Santa Barbara Urban Wine Trail

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Since my husband Tony and I have been living in Thousand Oaks, CA for the last couple of months, we have taken full advantage to explore the nearby wine country, mostly centering around the Santa Ynez Valley.  We discovered Santa Ynez on the way up to Pismo beach for a friend's wedding, and have been back several times (we also became members of the Roblar Winery where we get to sit on the member's only patio and do food and wine pairings every time we visit).

And although it's great fun to drive around the countryside, stopping in at winery after winery, we were wondering if there is any good wine tasting we could do by foot instead of in the car.  One Saturday we were at our favorite local stop, the Wineyard, and decided to ask the owner if she had any ideas.  She came back and handed us a brochure titled "The Santa Barbara Urban Wine Trail", and immediately we knew where we would be headed the following weekend.

The Santa Barbara Urban Wine Trail is an associated formed by 15 like-minded wineries located in downtown SB that all hope to offer the wine tasting experience within an urban environment.

We set off around 3pm on a Saturday afternoon and easily found our first stop just 2 blocks in from the beach: Municipal Winemakers.  The best thing about this winery was the atmosphere-- the tasting room is in a large industrial space, but made homey thanks to lots of interesting and quirky arts and decor.

Parts of the inside were decorated like an old schoolroom (with those chairs with the attached desks), and one wall was lined with a huge file cabinet filled with wine glasses instead of files.  The service was very friendly and after a few pours at the bar we took our glasses outside to the front porch to soak up a little sun.  Although the wines weren't my favorite overall, I did enjoy the final Reisling, which was cold and very refreshing for the warm afternoon.

Our next stop happened by chance because it was only 2 blocks away: The Santa Barbara Winery.

It was completely packed when we arrived but we managed to sneak in a little space at the bar and were taken care of immediately.  I really enjoyed the whole tasting list, but the standouts were a Reserve Chardonnay and a Sangiovese.  We met up with friends and continued to drink and enjoy the interesting wine-related items for sale.

We knew we wanted to try the Carr Winery, so that's where we headed next, but right before arriving we got delayed at the Telegraph Brewing Company, which is literally right next door to Carr.  They offered what looked like a delicious and refreshing beer tasting and we decided to go for it to take a break from wine.  The service was super-friendly and the pours were very generous-- and delicious (they served big pretzels too which was a bonus).  After us girls were forced to chug our last beers because the guys were finished and anxious to get to Carr, we moved next door.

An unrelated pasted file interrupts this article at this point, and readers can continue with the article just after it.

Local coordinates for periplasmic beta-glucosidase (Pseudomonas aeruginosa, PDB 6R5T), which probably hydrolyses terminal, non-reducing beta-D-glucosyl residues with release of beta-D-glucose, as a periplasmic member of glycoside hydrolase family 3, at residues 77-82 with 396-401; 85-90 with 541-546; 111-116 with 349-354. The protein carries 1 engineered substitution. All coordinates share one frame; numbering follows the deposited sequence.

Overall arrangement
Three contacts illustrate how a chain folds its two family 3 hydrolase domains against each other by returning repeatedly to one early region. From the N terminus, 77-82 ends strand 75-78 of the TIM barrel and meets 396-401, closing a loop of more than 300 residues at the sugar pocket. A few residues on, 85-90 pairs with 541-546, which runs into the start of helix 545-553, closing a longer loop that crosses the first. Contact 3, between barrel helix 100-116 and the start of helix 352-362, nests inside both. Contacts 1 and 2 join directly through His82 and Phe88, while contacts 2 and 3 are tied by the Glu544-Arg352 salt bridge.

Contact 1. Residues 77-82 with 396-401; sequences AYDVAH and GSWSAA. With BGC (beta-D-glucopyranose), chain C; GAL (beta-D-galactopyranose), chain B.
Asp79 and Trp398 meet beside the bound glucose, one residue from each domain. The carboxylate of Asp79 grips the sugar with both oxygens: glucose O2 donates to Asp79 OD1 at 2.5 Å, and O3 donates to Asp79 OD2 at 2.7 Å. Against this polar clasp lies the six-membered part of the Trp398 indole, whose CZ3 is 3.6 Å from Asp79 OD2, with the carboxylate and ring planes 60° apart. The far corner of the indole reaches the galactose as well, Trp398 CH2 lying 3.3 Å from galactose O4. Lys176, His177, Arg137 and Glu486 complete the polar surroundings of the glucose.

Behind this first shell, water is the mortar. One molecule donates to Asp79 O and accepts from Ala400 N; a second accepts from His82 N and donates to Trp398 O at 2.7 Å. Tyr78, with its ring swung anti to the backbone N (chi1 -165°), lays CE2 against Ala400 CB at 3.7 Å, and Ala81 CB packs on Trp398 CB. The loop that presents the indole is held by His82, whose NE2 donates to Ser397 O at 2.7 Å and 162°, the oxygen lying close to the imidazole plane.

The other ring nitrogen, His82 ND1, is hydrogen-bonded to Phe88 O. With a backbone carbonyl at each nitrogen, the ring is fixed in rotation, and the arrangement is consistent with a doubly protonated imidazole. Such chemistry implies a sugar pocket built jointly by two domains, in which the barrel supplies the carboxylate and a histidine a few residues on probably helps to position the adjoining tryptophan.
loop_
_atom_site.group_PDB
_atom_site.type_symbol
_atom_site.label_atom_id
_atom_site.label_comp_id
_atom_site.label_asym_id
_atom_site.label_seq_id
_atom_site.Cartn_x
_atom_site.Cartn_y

The Carr Winery was by far one of the greatest tasting rooms I have ever seen.  It wasn't only a place to sample wine, but also to just have fun-- there was a pool table, shuffleboard, and a live band playing right in front of the stacked barrels.  I have to be honest that by this point I don't remember exactly what wine we tasted, but I do remember playing shuffleboard and really liking the band.  We vowed to come back later in the night after dinner since we heard it stayed open later into the night than most other places.

Dinner was at the Wine Cask, and it didn't disappoint.  You enter onto a mission-style courtyard that is beautifully lit at night, and the main room has big, cozy fireplace.  I ordered asparagus with poached egg to begin, and then tried the diver scallops with leeks and a very light and refreshing pesto.  For dessert our waiter recommend we try the homemade cookies just baked by the chef and served with gelato-- not bad.  The wine list has lots of local and interesting selections from the Santa Ynez Valley and Santa Barbara County, although I would have liked to see a few slightly more economical bottles.  Overall we had a really fun, long and romantic dinner.

For brunch the next day we decided to head to a place called Brophy Brothers, because we wanted to be right on the water and drink white wine and eat seafood.  It wasn't warm enough for the terrace to be uncovered yet, but we did get a table with a view of all the boats and the ocean.  We started with their famous garlic baked clams, which were surprisingly rather light and very tasty.  I ordered a bouillabaisse as my main and was also really impressed with the flavor and giant chunks of succulent seafood.  I would have preferred more space seated on a large, open terrace, but the food and wine were good enough and it was the last perfect meal by the sea before heading home.